[Further information about this letter, with an English translation, appears in: R. Winters et al., "A famine in Surat in 1631 and Dodos on Mauritius: a long lost manuscript rediscovered" (in "Archives of Natural History" vol. 44 no. 1, 2017, pp134-50)]
East India Company, "The English factories in India, 1630-1633 " (1910)
p xxi: "In India the summer and autumn of 1631 were little less full of misery than the preceding year. In October the Viceroy at Goa informed his royal master that the deaths in Gujarat during the past ten months had reached three millions, while those in the kingdom of Ahmadnagar were estimated at another million."
Indian Historical Records Commission, "Proceedings ... Third Meeting Held at Bombay ..." (1921)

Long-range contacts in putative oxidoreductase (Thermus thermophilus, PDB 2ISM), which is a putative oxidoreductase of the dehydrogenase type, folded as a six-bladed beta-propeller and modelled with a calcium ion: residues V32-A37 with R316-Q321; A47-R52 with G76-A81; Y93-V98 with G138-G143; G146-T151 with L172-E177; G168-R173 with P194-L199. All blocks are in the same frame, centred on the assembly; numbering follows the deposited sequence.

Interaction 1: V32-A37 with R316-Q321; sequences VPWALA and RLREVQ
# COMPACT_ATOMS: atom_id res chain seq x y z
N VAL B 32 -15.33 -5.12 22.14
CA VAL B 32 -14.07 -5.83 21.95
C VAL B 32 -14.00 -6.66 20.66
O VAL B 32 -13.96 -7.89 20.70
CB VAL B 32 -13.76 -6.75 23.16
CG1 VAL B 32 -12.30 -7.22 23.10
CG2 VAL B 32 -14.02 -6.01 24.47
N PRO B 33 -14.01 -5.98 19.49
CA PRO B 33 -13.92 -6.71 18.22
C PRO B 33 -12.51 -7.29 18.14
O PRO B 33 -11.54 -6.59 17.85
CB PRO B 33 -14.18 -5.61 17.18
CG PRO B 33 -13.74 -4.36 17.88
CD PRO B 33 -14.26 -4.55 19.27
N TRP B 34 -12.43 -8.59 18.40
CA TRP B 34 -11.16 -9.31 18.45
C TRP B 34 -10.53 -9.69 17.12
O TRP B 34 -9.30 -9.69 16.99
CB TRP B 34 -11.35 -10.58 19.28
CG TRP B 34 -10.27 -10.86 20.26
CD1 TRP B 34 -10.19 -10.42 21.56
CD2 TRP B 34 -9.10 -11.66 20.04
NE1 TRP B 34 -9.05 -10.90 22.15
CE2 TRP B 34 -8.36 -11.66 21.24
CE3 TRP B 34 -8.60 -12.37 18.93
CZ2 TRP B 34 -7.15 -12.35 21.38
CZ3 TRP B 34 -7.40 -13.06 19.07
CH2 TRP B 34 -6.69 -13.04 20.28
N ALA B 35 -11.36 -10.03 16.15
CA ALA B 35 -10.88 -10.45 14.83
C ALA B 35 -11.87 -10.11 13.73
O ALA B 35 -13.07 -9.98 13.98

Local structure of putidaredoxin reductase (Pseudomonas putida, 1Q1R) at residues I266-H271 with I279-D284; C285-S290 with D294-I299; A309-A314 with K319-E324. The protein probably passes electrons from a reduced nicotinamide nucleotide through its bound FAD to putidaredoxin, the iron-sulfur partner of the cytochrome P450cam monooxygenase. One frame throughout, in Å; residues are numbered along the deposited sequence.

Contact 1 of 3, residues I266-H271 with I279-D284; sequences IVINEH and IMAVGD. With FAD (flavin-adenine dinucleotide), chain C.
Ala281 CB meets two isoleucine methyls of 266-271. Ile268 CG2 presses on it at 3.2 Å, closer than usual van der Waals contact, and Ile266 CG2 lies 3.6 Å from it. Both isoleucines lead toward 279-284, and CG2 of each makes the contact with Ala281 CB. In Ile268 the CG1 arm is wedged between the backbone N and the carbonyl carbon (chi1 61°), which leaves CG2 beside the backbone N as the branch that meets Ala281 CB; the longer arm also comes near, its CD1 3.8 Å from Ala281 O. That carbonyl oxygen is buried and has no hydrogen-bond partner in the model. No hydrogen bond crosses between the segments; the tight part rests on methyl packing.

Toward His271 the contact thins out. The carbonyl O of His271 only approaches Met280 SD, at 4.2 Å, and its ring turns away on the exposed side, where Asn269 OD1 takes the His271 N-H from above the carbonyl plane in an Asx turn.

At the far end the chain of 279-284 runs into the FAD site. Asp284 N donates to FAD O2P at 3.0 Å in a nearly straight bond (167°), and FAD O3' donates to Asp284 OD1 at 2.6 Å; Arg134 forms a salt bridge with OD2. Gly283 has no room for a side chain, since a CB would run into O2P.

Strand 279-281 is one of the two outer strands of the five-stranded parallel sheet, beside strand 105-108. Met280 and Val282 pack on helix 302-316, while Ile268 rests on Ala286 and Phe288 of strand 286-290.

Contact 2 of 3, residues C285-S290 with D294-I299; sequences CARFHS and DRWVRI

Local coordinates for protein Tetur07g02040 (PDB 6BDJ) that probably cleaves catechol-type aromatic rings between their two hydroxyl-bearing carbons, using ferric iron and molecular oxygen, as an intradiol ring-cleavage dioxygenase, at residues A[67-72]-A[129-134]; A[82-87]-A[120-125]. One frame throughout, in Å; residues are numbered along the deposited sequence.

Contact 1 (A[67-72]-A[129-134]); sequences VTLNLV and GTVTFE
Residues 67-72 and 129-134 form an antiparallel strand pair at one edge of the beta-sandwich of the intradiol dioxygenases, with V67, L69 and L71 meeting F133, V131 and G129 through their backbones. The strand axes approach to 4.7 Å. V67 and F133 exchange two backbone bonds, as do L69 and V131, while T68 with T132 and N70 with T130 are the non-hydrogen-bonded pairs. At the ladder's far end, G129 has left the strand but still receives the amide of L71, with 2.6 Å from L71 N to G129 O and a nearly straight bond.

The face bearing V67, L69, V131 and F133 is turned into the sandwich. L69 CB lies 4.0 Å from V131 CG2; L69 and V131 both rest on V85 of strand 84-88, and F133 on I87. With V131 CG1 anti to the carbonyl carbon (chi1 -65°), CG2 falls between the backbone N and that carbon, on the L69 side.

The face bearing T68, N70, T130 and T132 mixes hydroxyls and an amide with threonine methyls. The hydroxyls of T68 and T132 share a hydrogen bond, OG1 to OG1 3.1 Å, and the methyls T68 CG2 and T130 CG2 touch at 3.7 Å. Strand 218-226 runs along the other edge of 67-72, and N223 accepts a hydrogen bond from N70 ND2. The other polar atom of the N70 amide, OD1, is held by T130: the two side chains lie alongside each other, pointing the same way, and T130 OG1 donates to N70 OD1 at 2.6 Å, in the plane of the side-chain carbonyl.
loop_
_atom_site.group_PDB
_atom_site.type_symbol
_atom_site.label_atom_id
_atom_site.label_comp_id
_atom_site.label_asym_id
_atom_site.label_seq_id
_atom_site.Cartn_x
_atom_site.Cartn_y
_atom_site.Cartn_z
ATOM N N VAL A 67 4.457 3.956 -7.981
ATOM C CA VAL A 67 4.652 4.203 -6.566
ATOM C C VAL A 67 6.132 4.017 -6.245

pp45-6 (translation from letter by a Dutch factor to the VOC council at Batavia, Dec 1631): "And going ashore to a village called Swalley, we saw there many people that perished of hunger; and whereas heretofore there were in that town 260 families, there was not remaining alive about ten or eleven families. And as we travelled from thence to the city of Surat, many dead bodies lay upon the highway; and where they died, they must consume of themselves, being nobody that would bury them. And when we came to the city of Surat we hardly could see any living persons, where heretofore was thousands; and there is so great a stench of dead persons that the sound people that came into the town were with the smell infected; and at the corners of the streets the dead lay twenty together, one upon the other, nobody burying them. The mortality in this town is and hath been so great that there have died about 30,000 people. The English house and ours is as if one came into the hospital of Batavia. There is dead of the English factors ten or eleven persons, and of ours three. Those that remain alive of the English are very sorrowful for the death of Mr Rastell, their President, who died about twenty days since. In these parts there may not be any trade expected these three years. No man can go in the streets, but must resolve to give great alms or be in danger of being murdered, for the poor people cry with a loud voice : 'give us sustenance or kill us.' The fair fields hereabout are all drowned with great floods and the fruits of the earth clean washed away with these waters. The waters are so high in the city, by reason of the floods, that we could pass from one house to the other, but by boats; which was never known in the memory of any living man."